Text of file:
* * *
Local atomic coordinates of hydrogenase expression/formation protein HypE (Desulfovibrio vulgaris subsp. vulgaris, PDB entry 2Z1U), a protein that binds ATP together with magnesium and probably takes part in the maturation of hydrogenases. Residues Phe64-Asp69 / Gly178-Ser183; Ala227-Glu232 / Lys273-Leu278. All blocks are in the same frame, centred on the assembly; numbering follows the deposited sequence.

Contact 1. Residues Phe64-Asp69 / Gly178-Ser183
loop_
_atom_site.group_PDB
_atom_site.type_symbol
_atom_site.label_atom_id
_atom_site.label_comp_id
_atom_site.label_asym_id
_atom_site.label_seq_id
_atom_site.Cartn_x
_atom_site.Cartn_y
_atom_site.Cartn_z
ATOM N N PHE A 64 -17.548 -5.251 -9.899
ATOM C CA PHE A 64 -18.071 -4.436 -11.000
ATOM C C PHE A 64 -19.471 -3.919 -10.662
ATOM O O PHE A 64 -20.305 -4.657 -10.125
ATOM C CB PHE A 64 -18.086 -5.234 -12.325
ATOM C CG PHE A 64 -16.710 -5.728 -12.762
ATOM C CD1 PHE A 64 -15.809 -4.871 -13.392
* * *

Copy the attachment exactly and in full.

Local atomic coordinates of hydrogenase expression/formation protein HypE (Desulfovibrio vulgaris subsp. vulgaris, PDB entry 2Z1U), a protein that binds ATP together with magnesium and probably takes part in the maturation of hydrogenases. Residues Phe64-Asp69 / Gly178-Ser183; Ala227-Glu232 / Lys273-Leu278. All blocks are in the same frame, centred on the assembly; numbering follows the deposited sequence.

Contact 1. Residues Phe64-Asp69 / Gly178-Ser183
loop_
_atom_site.group_PDB
_atom_site.type_symbol
_atom_site.label_atom_id
_atom_site.label_comp_id
_atom_site.label_asym_id
_atom_site.label_seq_id
_atom_site.Cartn_x
_atom_site.Cartn_y
_atom_site.Cartn_z
ATOM N N PHE A 64 -17.548 -5.251 -9.899
ATOM C CA PHE A 64 -18.071 -4.436 -11.000
ATOM C C PHE A 64 -19.471 -3.919 -10.662
ATOM O O PHE A 64 -20.305 -4.657 -10.125
ATOM C CB PHE A 64 -18.086 -5.234 -12.325
ATOM C CG PHE A 64 -16.710 -5.728 -12.762
ATOM C CD1 PHE A 64 -15.809 -4.871 -13.392